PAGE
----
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 Subject: Calculus-A Definite Integral Problem Category: Reference, Education and News > Homework Help Asked by: jktallnyc-ga List Price: \$2.50 Posted: 11 Dec 2005 12:06 PST Expires: 11 Dec 2005 16:52 PST Question ID: 604443
 ```Hi. This one is really killing me for some strange reason: Evaluate the following integral: 2 S[-x^2-2x]dx -3 *Note* Pretend S is the integral sign and pretend [] is the absolute value sign. Thanks for the help.```
 There is no answer at this time.

 ```Recall that the definition of |x| is x if x>0 and -x if x<0. You need to find the values of x such that -x^2 - 2x > 0 and -x^2 - 2x < 0, then do a separate integral for each of these.```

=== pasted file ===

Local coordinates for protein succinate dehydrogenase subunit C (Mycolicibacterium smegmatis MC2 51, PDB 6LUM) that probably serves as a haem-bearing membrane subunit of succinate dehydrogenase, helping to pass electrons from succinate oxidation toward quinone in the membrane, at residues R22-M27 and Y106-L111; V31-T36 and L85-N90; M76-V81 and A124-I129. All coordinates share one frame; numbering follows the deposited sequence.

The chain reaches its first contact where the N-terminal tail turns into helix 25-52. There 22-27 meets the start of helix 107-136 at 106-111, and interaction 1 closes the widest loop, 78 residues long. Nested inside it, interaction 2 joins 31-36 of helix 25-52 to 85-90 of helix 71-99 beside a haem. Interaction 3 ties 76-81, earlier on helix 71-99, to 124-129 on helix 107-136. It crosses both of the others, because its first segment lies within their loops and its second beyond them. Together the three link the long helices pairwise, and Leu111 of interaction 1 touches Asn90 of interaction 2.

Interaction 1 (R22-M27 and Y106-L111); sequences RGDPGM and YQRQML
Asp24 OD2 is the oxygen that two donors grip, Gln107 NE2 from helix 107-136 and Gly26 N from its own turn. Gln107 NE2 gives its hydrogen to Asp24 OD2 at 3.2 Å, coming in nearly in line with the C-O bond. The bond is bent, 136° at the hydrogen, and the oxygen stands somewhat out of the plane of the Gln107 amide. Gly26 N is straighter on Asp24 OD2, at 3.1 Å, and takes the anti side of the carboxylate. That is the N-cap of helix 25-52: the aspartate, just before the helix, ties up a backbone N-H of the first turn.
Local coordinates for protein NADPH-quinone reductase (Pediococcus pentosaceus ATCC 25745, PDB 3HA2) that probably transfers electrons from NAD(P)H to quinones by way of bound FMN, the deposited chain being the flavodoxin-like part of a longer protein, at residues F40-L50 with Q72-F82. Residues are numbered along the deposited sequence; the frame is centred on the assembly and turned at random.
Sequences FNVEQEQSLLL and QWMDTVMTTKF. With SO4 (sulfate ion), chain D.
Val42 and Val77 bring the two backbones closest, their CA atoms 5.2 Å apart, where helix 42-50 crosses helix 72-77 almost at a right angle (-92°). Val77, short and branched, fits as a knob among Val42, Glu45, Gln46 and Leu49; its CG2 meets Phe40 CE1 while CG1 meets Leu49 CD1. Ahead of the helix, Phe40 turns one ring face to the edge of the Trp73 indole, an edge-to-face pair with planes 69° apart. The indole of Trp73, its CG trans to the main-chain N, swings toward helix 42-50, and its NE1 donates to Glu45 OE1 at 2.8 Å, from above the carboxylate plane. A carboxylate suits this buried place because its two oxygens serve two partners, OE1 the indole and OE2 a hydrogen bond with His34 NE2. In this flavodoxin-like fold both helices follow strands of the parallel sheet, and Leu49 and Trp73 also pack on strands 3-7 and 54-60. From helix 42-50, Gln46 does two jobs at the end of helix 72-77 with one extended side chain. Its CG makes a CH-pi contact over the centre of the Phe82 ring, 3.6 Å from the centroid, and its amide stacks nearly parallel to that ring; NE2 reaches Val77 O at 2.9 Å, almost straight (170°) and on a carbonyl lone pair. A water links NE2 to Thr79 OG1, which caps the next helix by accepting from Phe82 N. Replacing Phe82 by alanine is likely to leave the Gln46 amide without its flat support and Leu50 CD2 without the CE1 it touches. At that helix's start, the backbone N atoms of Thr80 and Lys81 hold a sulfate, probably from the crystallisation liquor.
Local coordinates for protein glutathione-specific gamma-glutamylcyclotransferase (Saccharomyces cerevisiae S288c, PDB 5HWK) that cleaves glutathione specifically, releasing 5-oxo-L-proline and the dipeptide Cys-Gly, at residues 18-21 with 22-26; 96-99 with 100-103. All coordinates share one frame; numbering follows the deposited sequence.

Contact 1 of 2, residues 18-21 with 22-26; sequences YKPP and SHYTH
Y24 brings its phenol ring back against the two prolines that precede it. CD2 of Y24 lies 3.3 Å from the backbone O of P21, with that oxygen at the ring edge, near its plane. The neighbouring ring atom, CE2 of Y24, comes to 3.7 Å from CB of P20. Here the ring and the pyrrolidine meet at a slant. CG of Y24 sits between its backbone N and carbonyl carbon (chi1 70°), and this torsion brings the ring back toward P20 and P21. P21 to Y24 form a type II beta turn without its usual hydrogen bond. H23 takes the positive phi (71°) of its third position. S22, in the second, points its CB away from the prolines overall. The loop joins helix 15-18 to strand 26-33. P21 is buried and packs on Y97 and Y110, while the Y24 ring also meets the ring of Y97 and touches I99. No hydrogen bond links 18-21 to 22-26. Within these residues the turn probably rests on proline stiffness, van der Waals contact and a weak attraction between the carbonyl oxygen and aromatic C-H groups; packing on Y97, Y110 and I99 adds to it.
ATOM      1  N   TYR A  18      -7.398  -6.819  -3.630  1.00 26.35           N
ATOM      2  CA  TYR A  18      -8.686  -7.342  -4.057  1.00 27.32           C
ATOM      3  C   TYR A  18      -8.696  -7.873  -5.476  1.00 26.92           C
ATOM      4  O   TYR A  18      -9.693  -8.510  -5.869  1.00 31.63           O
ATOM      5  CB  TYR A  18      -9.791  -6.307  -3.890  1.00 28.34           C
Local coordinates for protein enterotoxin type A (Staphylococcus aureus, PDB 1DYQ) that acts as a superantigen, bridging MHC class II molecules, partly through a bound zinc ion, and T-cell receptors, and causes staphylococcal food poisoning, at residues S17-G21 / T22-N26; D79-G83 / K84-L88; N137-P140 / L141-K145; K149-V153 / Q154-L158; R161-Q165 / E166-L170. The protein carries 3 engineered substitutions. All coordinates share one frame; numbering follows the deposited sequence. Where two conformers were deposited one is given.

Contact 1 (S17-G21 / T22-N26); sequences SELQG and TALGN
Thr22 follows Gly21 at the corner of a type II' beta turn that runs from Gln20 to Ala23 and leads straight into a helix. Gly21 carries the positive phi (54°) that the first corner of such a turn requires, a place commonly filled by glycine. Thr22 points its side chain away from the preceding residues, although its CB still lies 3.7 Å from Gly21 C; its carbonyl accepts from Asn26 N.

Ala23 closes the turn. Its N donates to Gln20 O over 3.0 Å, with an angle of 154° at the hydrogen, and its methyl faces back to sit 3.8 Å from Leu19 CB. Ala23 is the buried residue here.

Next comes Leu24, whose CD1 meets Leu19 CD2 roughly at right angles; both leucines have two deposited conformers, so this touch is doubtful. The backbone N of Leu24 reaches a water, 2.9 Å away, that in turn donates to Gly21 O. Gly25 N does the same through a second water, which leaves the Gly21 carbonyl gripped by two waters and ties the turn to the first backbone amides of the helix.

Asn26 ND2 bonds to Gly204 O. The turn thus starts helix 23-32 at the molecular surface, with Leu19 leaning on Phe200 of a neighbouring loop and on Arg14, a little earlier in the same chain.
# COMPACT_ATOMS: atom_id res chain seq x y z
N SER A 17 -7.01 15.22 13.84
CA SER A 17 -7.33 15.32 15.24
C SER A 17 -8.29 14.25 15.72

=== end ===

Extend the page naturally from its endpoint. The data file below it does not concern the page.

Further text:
```So I found the values of x to be -2 and 0. So I separated the problem into three integrals. I ultimately got the answer to be 40/3. But my answer manual says the answer is 28/3, though sometimes my manual has errors. Which one is right this time? My answer or the manual's? Ugghhhhh, I don't know why I'm so tripped over this one in particular...```
 ```I got 28/3. For the integral from -3 to -2, I got 4/3, from -2 to 0 I got 4/3, and from 0 to 2 I got 20/3.```
 `Yay. I finally got it. Thanks for the help.`